There’s a kind of madness in the air By William Bowles

16 February, 2008

Note: sorry about the story being out of sequence but all attempts at posting it failed. Had to wait until my return.

February 2, 2008 — For the first time in a long time I’m taking a trip to NYC, my old ‘home town’. The airport (I use this term advisedly) I’m leaving from, Gatwick, just outside London, has been tranformed into one, gigantic shopping mall (with runways attached as an afterthought).

The security ‘check-in’ is OTT, now you even have to take your shoes off (shades of the ‘shoe bomber’). How long before we get stripped searched and every orifice in our battered bodies probed, I wonder? If it gets to that point, you’ll never see me in an airport ever again.

Once through the by now thoroughly misnamed check-in you enter the madness zone, your thoughts drowned out by the roar of thousands of trapped consumers who are now imprisoned literally, in a corporate wet dream.

With nothing to do until your aluminium tube squirts you in this or that direction, you have no choice but to consume something, anything, unless of course you want to wander endlessly through this valley of lost souls, aimlessly, until departure time.

As I sit here consuming my overpriced ‘caffé latté, I notice a giant sign that glares at me, “Gatwick. Building a Brighter Future”. How can airport mall say it’s building ANY kind of future, let alone a brighter one? The people who market this place are surely cretins.

Above it, an even bigger sign reads, “TAX FREE PRICES FOR EVERYONE”. Delusion piled on top of delusion.

It’s insanity. I’m horrified, overwhelmed by the ‘reality’ corporate capitalism has trapped us in. Partly it has to do with the atrocious acoustics of the place. I’m privy to snatches of conversation within an unknown radius of where I’m sitting but of course, none of it makes any sense. A woman, whose location I couldn’t actually identify, but it sounded as if it was right next my ear, has a laugh like a drain. I search in vain for the source of the bellow but it’s coming at me from every direction.

By now I feel physically sick, and for the life of me, all I want to do is get the hell out of this bedlam and head for my home but I’m trapped here, this is my punishment, Gatwick, the Gateway to Dante’s Inferno. How the poor sods who work in this awful, soul-destroying place tolerate it, is beyond me.

I seek solace in my laptop, maybe I’ll check my mail but I discover that I have to pay in order to connect to my various and sundry mail servers. The ‘hot spot’ has gone cold on me.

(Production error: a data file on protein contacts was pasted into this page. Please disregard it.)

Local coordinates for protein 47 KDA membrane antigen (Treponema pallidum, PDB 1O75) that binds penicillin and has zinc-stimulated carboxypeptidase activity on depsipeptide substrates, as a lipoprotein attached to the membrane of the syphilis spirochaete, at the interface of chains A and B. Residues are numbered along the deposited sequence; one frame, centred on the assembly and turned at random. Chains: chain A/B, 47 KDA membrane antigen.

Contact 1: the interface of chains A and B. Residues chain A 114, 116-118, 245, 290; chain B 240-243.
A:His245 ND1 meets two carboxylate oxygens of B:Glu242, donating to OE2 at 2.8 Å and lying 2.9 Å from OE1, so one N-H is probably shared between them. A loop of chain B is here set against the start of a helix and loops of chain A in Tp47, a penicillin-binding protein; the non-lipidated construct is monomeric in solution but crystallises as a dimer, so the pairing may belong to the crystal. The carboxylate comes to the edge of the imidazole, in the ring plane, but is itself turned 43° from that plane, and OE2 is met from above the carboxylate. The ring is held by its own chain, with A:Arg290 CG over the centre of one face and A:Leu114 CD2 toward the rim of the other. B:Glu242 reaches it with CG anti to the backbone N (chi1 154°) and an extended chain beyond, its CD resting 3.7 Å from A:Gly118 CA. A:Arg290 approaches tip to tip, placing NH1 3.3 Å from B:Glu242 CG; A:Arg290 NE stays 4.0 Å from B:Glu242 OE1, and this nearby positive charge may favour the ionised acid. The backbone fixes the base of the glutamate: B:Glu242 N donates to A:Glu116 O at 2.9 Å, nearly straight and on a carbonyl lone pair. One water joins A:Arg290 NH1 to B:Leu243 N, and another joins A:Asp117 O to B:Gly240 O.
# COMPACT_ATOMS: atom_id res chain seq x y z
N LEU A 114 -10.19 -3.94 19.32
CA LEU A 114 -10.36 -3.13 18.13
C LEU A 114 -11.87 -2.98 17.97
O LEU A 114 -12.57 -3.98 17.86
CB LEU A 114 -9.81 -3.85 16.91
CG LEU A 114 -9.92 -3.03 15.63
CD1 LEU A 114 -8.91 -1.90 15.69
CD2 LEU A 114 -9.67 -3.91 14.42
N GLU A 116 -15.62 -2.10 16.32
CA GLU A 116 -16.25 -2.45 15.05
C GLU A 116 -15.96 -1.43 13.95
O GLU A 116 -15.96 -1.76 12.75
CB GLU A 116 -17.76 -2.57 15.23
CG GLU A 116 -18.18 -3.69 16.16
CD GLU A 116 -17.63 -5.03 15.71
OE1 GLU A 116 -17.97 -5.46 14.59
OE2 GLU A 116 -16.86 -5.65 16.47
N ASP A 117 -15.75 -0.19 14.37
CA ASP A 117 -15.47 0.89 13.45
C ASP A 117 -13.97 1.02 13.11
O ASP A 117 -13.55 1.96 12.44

I scan the punters faces, all have a dazed, almost vacant expression as they wander the vast space which still looks like a temporary construction, worse, a converted aircraft hanger even though I know it isn’t. Hugo Boss, Harrods, McDonalds, two floors of it, on and on it goes. BAA should put up a sign like the one they had at the entrance to Auschwitz only instead, it should read, ‘Abandon all hope (and your wallets), all ye who enter’. It’s a fucking nightmare! What have we done to deserve this? Oh Father I have sinned and been condemned to spend the rest of my life in an airport shopping mall.

I wonder, am I going insane? Is this what a panic attack feels like? I get up and find a new place to sit, maybe it’ll be a little quieter? I go into consumer mode and think that maybe there’s money to made from a ‘quiet zone’, away from all this madness then I remember that’s what first class is all about (but you’re still paying).

Something in the caffé latté has triggered my one and only allergic reaction, the symptoms of which resemble a head cold, I’ve no idea what causes it. My nose starts to run. I retrieve a soggy napkin from my pocket.

I gaze around. The ‘babes’ are either packed tightly into skinny jeans or have rolls of blubber cascading out of their ‘skinny’ jeans. The guys mostly resemble Eminem lookalikes; cut down jeans, sneakers and hoodies seem to be the clothing of ‘choice’.

It hits me that all those dystopic novels by JG Ballard were modelled through some trick of time displacement, on this hell on earth, or maybe it’s the other way around.

People stop and stare around, lost, bemused or perhaps just plain stupified like I am by this horrific place. I gaze at the clock: an hour and ten minutes before my tin can takes off. Can I last out?

Lord I have sinned and Gatwick Airport is my punishment.

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